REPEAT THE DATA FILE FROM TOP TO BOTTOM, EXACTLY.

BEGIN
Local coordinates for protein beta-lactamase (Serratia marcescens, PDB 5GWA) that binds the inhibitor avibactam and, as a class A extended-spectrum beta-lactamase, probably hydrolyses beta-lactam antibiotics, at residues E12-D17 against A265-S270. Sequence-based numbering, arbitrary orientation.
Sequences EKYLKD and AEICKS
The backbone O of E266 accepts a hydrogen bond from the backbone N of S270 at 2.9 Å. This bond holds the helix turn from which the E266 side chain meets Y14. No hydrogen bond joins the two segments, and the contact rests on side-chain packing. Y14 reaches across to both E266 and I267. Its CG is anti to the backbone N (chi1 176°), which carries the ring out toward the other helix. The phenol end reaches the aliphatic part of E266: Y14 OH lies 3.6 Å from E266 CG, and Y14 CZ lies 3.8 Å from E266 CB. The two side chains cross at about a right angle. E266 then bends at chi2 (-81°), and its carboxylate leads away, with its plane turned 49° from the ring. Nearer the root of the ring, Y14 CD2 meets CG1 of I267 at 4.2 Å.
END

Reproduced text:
Local coordinates for protein beta-lactamase (Serratia marcescens, PDB 5GWA) that binds the inhibitor avibactam and, as a class A extended-spectrum beta-lactamase, probably hydrolyses beta-lactam antibiotics, at residues E12-D17 against A265-S270. Sequence-based numbering, arbitrary orientation.
Sequences EKYLKD and AEICKS
The backbone O of E266 accepts a hydrogen bond from the backbone N of S270 at 2.9 Å. This bond holds the helix turn from which the E266 side chain meets Y14. No hydrogen bond joins the two segments, and the contact rests on side-chain packing. Y14 reaches across to both E266 and I267. Its CG is anti to the backbone N (chi1 176°), which carries the ring out toward the other helix. The phenol end reaches the aliphatic part of E266: Y14 OH lies 3.6 Å from E266 CG, and Y14 CZ lies 3.8 Å from E266 CB. The two side chains cross at about a right angle. E266 then bends at chi2 (-81°), and its carboxylate leads away, with its plane turned 49° from the ring. Nearer the root of the ring, Y14 CD2 meets CG1 of I267 at 4.2 Å.